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  1. David L. Brody (Ed.)
    The brain injury modeling community has recommended improving model subject specificity and simulation efficiency. Here, we extend an instantaneous (<1 sec) convolutional neural network (CNN) brain model based on the anisotropic Worcester Head Injury Model (WHIM) V1.0 to account for strain differences due to individual morphological variations. Linear scaling factors relative to the generic WHIM along the three anatomical axes are used as additional CNN inputs. To generate training samples, the WHIM is randomly scaled to pair with augmented head impacts randomly generated from real-world data for simulation. An estimation of voxelized peak maximum principal strain of the whole brain is said to be successful when the linear regression slope and Pearson’s correlation coefficient relative to directly simulated do not deviate from 1.0 (when identical) by more than 0.1. Despite a modest training dataset (N=1363 vs. ~5.7 k previously), the individualized CNN achieves a success rate of 86.2% in cross-validation for scaled model responses, and 92.1% for independent generic model testing for impacts considered as complete capture of kinematic events. Using 11 scaled subject-specific models (with scaling factors determined from pre-established regression models based on head dimensions and sex and age information, and notably, without neuroimages), the morphologically individualized CNNmore »remains accurate for impacts that also yield successful estimations for the generic WHIM. The individualized CNN instantly estimates subject-specific and spatially detailed peak strains of the entire brain and thus, supersedes others that report a scalar peak strain value incapable of informing the location of occurrence. This tool could be especially useful for youths and females due to their anticipated greater morphological differences relative to the generic model, even without the need for individual neuroimages. It has potential for a wide range of applications for injury mitigation purposes and the design of head protective gears. The voxelized strains also allow for convenient data sharing and promote collaboration among research groups.« less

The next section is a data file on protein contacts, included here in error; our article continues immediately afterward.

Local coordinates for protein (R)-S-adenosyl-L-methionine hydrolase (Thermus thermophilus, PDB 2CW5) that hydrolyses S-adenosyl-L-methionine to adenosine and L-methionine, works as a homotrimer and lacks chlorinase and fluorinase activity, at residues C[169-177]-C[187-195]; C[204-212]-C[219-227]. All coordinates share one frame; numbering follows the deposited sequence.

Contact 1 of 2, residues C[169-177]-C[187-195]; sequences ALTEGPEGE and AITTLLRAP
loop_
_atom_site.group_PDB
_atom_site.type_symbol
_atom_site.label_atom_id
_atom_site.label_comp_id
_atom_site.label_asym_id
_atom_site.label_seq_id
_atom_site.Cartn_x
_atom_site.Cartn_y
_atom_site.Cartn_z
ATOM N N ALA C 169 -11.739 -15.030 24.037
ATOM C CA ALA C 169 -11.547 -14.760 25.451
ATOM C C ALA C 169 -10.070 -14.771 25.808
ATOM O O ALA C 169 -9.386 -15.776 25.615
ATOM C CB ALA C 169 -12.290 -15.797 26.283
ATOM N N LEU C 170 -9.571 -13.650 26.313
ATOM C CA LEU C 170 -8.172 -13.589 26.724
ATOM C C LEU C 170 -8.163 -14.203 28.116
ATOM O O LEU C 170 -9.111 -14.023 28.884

Free, publicly-accessible full text available January 1, 2024
  2. Abstract Head acceleration measurement sensors are now widely deployed in the field to monitor head kinematic exposure in contact sports. The wealth of impact kinematics data provides valuable, yet challenging, opportunities to study the biomechanical basis of mild traumatic brain injury (mTBI) and subconcussive kinematic exposure. Head impact kinematics are translated into brain mechanical responses through physics-based computational simulations using validated brain models to study the mechanisms of injury. First, this article reviews representative legacy and contemporary brain biomechanical models primarily used for blunt impact simulation. Then, it summarizes perspectives regarding the development and validation of these models, and discusses how simulation results can be interpreted to facilitate injury risk assessment and head acceleration exposure monitoring in the context of contact sports. Recommendations and consensus statements are presented on the use of validated brain models in conjunction with kinematic sensor data to understand the biomechanics of mTBI and subconcussion. Mainly, there is general consensus that validated brain models have strong potential to improve injury prediction and interpretation of subconcussive kinematic exposure over global head kinematics alone. Nevertheless, a major roadblock to this capability is the lack of sufficient data encompassing different sports, sex, age and other factors. The authors recommendmore »further integration of sensor data and simulations with modern data science techniques to generate large datasets of exposures and predicted brain responses along with associated clinical findings. These efforts are anticipated to help better understand the biomechanical basis of mTBI and improve the effectiveness in monitoring kinematic exposure in contact sports for risk and injury mitigation purposes.« less
    Free, publicly-accessible full text available November 1, 2023